By definition, however, the plants are grown without soil. Efficiently used by the Aztecs, this method dates back to 382 B.C., where plants were fed through a nutrient solution and not a growing medium. As soil is its own ecosystem with ever-changing bacteria, nutrient quantities, and pH, it’s less reliable and stable.
When dealing with just water, these variables are more easily controlled. With proper growing techniques, this process can lead to higher quality bud and better yields. Although this method involves the predominant use of water, the roots still need something to grab onto. You can’t just drop a seed into a nutrient-filled pot of water and expect it to grow. This is what we’ll be covering in this article; identifying the different growing mediums as well as their advantages and disadvantages. As you probably already know, hydro substrates do not contain nutrients. The grower is responsible for feeding the plant through a nutrient solution in the water. The roots are in constant contact with water; the growing media is nothing but a substrate for the plant to develop a root system. This gives the plant structure and keeps the roots away from light, making them believe they’re underground.
It provides great oxygenation for the root system, leading to robust health and more efficient nutrient uptake. This method has its advantages and disadvantages, obviously. With hydro plantations, growers need to be more attentive to their plants. Although plants mature quicker, nutrient deficiencies and other problems also develop faster. However, with a big enough investment, growers can set up an automated system. This will require no more than a few weekly minutes to maintain. With enough understanding, hydro plants won’t catch soil-borne diseases and are less likely to develop pest-related issues. Mediums like perlite, gravel, sand, and volcanic rock have been widely popular in hydroponic grow rooms. But with the increasing popularity of the method, new substrates have appeared on the market. Mediums like clay pebbles, rockwool, perlite, coco coir, and mapito are now being used and experimented with. Below, we’ll approach these substrates in greater detail. This is arguably the most popular growing medium in hydroponic operations nowadays. You’ve probably seen them in vases with plants and flowers of all shapes and sizes. These small, brown spheres provide excellent oxygenation for the roots. This way, they tend to grow amazingly if proper irrigation is provided. The roots aren’t placed under any stress and grow easily, making nutrient absorption extremely efficient. Make sure you find some that are already washed and have been adjusted for pH. This way, you won’t have to worry about these steps later, which is a very tedious process. An excellent insulating material and very popular in hydro plantations too, rockwool is an awesome medium for your cannabis to grow in. It has great oxygenation as well as water retention properties. Although, it takes experience and time to get everything up and running. Before placing your germinated seed, the pH of the slab must be around 5.5. To do this, immerse the rockwool in a nutrient solution with a pH of around 4.5 and an EC (Electric Conductivity)/ nutritional value of 0.5-0.6. If the pH is not at the desired value by then, immersing the slabs again will be necessary.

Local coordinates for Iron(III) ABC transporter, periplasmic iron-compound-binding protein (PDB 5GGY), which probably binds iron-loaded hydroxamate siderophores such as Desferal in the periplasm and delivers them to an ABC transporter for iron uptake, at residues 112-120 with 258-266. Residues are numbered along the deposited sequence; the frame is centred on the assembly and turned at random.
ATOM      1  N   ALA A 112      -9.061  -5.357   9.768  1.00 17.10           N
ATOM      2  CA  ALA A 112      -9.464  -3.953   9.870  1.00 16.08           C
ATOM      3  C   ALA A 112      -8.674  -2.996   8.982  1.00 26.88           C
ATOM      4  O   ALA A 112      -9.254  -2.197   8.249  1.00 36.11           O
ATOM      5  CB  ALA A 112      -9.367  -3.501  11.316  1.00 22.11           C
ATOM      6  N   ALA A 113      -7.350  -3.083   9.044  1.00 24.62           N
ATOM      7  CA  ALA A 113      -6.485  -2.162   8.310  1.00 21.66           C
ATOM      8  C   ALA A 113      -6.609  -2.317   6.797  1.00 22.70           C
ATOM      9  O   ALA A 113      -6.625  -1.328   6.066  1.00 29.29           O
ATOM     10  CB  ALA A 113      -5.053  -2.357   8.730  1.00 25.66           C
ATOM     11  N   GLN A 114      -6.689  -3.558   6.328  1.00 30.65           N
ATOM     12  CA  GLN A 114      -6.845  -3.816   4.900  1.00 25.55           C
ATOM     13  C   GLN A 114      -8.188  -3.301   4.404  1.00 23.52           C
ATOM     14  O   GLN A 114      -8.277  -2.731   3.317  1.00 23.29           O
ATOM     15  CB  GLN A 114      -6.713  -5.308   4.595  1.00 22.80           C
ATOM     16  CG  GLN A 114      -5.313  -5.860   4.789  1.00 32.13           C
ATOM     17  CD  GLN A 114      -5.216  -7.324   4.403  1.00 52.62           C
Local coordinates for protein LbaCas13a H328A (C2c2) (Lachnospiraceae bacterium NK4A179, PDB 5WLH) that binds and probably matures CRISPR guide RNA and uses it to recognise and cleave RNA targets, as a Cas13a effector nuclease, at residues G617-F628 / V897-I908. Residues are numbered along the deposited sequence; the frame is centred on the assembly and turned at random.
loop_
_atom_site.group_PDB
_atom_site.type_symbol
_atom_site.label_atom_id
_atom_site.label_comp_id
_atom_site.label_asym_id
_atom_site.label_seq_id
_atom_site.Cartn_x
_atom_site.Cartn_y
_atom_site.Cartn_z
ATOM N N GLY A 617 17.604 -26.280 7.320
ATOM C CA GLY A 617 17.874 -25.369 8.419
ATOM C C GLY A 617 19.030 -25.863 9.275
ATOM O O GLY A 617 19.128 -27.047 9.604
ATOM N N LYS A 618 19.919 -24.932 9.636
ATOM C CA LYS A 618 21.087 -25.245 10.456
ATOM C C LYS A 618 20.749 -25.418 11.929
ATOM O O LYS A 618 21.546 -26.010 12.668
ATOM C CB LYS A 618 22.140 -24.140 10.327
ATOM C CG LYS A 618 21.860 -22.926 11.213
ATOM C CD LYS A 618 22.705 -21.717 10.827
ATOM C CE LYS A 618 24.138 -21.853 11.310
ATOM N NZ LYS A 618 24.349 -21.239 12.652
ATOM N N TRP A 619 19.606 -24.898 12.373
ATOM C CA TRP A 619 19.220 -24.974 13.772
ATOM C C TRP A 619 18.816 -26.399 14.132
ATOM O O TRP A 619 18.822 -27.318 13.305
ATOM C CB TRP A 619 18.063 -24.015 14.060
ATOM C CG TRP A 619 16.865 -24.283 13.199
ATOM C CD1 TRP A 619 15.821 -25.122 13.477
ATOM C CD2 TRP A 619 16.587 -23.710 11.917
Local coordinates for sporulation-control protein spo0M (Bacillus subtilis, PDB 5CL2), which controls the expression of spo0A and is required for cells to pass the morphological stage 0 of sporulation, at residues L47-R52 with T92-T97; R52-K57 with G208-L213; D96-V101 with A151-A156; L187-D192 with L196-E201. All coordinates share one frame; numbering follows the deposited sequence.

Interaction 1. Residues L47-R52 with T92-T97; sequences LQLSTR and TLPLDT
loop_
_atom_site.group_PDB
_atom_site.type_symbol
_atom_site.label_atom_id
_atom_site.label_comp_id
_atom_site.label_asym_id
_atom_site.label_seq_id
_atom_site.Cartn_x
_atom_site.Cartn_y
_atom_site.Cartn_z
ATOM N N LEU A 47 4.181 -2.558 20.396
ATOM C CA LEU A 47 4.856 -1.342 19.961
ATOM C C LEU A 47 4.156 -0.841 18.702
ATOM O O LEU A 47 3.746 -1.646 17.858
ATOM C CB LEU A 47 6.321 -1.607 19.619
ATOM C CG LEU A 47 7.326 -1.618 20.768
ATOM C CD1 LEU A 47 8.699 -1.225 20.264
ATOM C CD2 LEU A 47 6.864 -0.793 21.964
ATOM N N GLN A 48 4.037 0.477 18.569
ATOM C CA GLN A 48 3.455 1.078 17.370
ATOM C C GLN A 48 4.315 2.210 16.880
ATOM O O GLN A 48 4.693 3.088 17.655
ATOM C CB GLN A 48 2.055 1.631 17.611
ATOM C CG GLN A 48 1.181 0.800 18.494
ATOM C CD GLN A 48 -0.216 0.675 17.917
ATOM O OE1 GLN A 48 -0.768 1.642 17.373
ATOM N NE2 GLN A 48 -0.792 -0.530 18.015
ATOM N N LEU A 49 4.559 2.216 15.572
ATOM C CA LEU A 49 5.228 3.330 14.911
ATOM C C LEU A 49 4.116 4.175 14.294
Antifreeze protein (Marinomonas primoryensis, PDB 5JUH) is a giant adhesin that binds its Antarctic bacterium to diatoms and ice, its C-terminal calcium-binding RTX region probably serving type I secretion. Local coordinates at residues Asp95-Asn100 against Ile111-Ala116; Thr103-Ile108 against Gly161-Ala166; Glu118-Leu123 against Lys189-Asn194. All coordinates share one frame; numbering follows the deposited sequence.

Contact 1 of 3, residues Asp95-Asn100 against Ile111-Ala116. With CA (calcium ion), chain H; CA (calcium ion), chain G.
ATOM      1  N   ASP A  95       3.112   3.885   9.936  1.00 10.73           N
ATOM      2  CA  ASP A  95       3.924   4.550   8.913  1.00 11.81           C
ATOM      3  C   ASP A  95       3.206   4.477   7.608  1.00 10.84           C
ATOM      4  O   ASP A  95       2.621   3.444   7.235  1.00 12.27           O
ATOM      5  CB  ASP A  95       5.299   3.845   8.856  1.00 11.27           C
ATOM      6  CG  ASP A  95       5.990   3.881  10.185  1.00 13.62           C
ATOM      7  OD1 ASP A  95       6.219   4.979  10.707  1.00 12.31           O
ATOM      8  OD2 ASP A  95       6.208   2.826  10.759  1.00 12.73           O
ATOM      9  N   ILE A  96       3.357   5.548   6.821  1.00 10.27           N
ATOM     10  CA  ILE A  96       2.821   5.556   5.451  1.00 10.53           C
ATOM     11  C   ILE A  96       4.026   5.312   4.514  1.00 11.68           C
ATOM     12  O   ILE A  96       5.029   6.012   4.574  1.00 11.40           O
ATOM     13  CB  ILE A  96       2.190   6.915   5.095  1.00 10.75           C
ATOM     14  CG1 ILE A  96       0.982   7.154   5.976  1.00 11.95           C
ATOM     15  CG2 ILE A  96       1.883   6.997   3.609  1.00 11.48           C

This should be done for a few more hours, checking regularly until the pH is stabilised. Popular amongst Asian grow operations, coco coir results from natural waste of coconut plantations.
It’s renewable, holds moisture better than soil, and absorbs water very efficiently.